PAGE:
There are many ways of getting to know the celebrated Senegalese chef Pierre Thiam: by watching his TED Talk on the resiliency of the ancient grain fonio, the center of his purpose-driven African food company, Yolele. Or you can catch Pierre proudly sharing traditional coastal dishes in a Dakar waterfront restaurant with the late Anthony Bourdain in a 2016 episode of Parts Unknown. Did we mention that Pierre is also the author of two acclaimed cookbooks celebrating Senegalese cuisine?
Chef Pierre Thiam is a chef, restaurateur, social entrepreneur, and culinary ambassador. He’s been in the restaurant industry for over 20 years, gaining notoriety as a culinary educator along the way. As a spokesperson for the rich culinary history of Africa and its Diaspora, the James Beard Award nominee is recognized as a leader in bringing the sophistication of West African flavors to the global palate. Jessica B. Harris, the acclaimed culinary historian, and author calls Pierre’s Senegalese food an “exuberant culinary voyage.”
Born and raised in Dakar, Senegal Chef Pierre’s culinary mission is to share cuisine and food from his native West Africa, a bustling and diverse metropolis. He came to New York City in the late eighties to pursue studies in physics and chemistry but found himself working in restaurants instead. In an interview with The New York Times, he tells food writer Tajal Rao that on his days off he cooked Senegalese food. He introduced Senegalese cuisine to staff meals at the Italian restaurants he worked at and often made them into daily specials. With frequent calls to his mother and aunts to write down recipes and hone his expertise, Pierre eventually went on to open two Senegalese restaurants in Brooklyn and start a catering business. Pierre has created space and respect for West African cuisine throughout his culinary career here in New York. He introduced signature dishes like mafe, a peanut and vegetable stew, that pay homage to the culinary traditions of his homeland with techniques he learned working in contemporary New York kitchens.
Aside from cooking West African cuisine at his restaurants, Pierre wanted to make African staples more readily available in the U.S. “My dream at the time was to introduce African food products, which I knew were quality products, but there was no place in New York that could present [African food] it the way I wanted. There wasn’t a place to make this food accessible to the average New Yorker. Hot Bread Kitchen seemed to be the right place for me to do that.”
Pierre was one of the first entrepreneurs to join the Hot Bread Kitchen Incubator in 2011. Looking for ways to expand his catering business and launch an African imports product line, Pierre says he stumbled upon the Incubator program and found that Hot Bread Kitchen “checked all the right boxes.” He appreciated the focus on empowering immigrants, women, and minority entrepreneurs. Today, he operates his full-service catering company Pierre Thiam Catering, and preps all the dishes for his new restaurant, Teranga, out of HBK Incubates.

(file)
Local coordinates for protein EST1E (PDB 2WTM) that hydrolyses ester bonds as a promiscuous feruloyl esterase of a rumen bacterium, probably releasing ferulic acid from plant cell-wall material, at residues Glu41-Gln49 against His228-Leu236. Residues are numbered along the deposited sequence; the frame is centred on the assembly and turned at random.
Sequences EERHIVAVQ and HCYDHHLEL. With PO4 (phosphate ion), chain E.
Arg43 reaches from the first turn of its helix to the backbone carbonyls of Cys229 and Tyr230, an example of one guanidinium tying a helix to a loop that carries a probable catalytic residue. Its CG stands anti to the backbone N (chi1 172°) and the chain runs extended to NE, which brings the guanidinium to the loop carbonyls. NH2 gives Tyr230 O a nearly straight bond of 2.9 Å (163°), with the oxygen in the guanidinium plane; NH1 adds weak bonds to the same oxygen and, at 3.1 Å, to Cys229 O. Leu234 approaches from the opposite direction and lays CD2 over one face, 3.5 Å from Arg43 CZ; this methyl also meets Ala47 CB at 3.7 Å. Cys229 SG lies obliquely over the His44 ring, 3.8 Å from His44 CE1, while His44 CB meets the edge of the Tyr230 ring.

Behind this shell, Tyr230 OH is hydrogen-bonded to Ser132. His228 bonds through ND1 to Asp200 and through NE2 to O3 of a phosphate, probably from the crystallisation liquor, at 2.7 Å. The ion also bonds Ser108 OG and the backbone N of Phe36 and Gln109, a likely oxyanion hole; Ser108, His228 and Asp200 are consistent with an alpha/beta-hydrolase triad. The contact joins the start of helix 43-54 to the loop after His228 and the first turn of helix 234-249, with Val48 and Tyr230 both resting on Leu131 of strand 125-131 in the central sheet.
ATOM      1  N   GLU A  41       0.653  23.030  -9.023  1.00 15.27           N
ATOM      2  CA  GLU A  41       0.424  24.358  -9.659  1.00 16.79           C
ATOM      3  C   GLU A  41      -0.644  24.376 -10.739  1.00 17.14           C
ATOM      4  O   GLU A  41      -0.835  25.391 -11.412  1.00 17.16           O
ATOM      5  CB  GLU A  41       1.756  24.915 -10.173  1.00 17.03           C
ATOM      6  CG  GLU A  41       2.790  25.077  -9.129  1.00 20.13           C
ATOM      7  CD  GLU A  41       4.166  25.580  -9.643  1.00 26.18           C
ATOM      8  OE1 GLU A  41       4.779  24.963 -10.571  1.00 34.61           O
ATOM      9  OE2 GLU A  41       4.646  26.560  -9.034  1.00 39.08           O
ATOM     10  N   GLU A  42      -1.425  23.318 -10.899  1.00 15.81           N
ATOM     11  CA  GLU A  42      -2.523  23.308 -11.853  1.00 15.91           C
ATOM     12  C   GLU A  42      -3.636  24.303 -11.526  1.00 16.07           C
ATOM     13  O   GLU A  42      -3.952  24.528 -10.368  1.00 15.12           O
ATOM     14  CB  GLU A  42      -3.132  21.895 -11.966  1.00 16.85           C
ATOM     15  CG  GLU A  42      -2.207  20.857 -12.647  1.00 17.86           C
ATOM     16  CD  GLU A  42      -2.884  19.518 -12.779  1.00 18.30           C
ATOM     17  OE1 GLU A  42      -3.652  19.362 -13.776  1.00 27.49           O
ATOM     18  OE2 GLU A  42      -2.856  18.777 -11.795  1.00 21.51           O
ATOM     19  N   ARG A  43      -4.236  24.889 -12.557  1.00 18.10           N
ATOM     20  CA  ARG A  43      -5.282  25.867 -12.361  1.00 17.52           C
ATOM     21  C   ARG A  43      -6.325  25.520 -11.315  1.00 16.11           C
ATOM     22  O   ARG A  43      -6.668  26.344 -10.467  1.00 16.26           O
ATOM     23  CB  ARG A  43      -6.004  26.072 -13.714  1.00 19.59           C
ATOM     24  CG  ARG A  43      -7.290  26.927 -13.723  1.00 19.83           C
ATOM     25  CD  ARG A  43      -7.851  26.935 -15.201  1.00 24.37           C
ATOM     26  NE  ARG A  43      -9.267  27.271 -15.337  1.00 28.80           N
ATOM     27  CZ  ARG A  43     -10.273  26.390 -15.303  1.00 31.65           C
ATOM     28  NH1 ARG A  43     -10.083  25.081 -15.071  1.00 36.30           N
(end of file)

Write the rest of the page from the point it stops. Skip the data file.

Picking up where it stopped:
It is fortuitous that in this next phase of Pierre’s culinary career, East Harlem is the home base. Teranga, the restaurant in Harlem’s new Africa Center is located minutes from the Incubator, on the corner of 110th Street and 5th Avenue. The restaurant marks the spot for the border of East Harlem and it’s proximity the West Side’s Little Senegal. “We couldn’t ask for a better location,” Pierre said.
Being in the Africa Center, a hub for African art and culture, is an extraordinary partnership for Pierre. “East Harlem is my community. The message I am trying to bring is another way of presenting West African cuisine to East Harlem.”
The fast-casual restaurant is open all day, serving up seasonal bowls that pay homage to African heritage like fermented cassava couscous and plantain fufu. Of the offerings Pierre is most excited about are the dishes that feature fonio, the center of what has become Pierre’s import business. The ancient grain is prized for its culinary versatility and historical importance to African agriculture. His favorite dish right now is a fonio salad with roasted beets and pickled carrots.
“We’re embracing the community,” Pierre says of Teranga’s presence in East Harlem. Walking into the restaurant, it’s palpable that the Africa Center and Teranga are designed in a way that embraces and welcomes all kinds of African heritage. In fact, in Senegal, the word “teranga” roughly translates to “good hospitality.” There’s art everywhere, including a large scale wall drawing called “Harlem Sunrise” by Nigerian born Victor Ekpuk. A lending library with children’s’ books and cookbooks all from African and African-American writers allow for neighbors to relax, read, and learn. Pierre’s cookbooks are of course included in this collection. There’s always African music playing. “It’s all here for us,” Pierre states proudly. It’s teranga.
At Hot Bread Kitchens Incubator, Pierre has helped shaped the entrepreneurial community from co-hosting events with former incubator member, Taste of Ethiopia or getting to know fellow West African producer, Egunsifoods.
“This all wouldn’t be possible without Hot Bread Kitchen, what I’ve achieved. I’m grateful to have had Hot Bread Kitchen as a starting point.”
For Teranga’s menu and hours visit their website itsteranga.com.
Hot Bread Kitchen’s Small Business Incubator incubates diverse small food businesses as they build their brand, refine their products and grow their sales. Our program provides shared commercial kitchen space, access-to-market opportunities, and assistance securing capital and scaling sustainably. By supporting underrepresented individuals impacted by racial, social, and economic inequality, we create a diverse, equitable, and inclusive economy where all entrepreneurs can thrive and celebrate culinary tradition and innovation.